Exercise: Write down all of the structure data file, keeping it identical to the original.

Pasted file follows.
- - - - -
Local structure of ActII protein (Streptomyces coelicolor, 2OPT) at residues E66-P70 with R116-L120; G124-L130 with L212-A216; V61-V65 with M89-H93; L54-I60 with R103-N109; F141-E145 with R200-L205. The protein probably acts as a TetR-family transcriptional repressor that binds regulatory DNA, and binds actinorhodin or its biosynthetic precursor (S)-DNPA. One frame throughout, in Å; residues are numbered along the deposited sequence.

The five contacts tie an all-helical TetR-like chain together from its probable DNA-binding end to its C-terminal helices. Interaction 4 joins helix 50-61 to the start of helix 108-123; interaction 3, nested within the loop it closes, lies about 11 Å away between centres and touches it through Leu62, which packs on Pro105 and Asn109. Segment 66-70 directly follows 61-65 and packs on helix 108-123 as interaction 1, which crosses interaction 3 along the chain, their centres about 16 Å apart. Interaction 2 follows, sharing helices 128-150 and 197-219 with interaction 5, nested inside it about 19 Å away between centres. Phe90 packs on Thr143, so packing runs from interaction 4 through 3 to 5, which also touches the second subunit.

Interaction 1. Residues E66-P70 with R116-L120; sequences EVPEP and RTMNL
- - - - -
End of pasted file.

Local structure of ActII protein (Streptomyces coelicolor, 2OPT) at residues E66-P70 with R116-L120; G124-L130 with L212-A216; V61-V65 with M89-H93; L54-I60 with R103-N109; F141-E145 with R200-L205. The protein probably acts as a TetR-family transcriptional repressor that binds regulatory DNA, and binds actinorhodin or its biosynthetic precursor (S)-DNPA. One frame throughout, in Å; residues are numbered along the deposited sequence.

The five contacts tie an all-helical TetR-like chain together from its probable DNA-binding end to its C-terminal helices. Interaction 4 joins helix 50-61 to the start of helix 108-123; interaction 3, nested within the loop it closes, lies about 11 Å away between centres and touches it through Leu62, which packs on Pro105 and Asn109. Segment 66-70 directly follows 61-65 and packs on helix 108-123 as interaction 1, which crosses interaction 3 along the chain, their centres about 16 Å apart. Interaction 2 follows, sharing helices 128-150 and 197-219 with interaction 5, nested inside it about 19 Å away between centres. Phe90 packs on Thr143, so packing runs from interaction 4 through 3 to 5, which also touches the second subunit.

Interaction 1. Residues E66-P70 with R116-L120; sequences EVPEP and RTMNL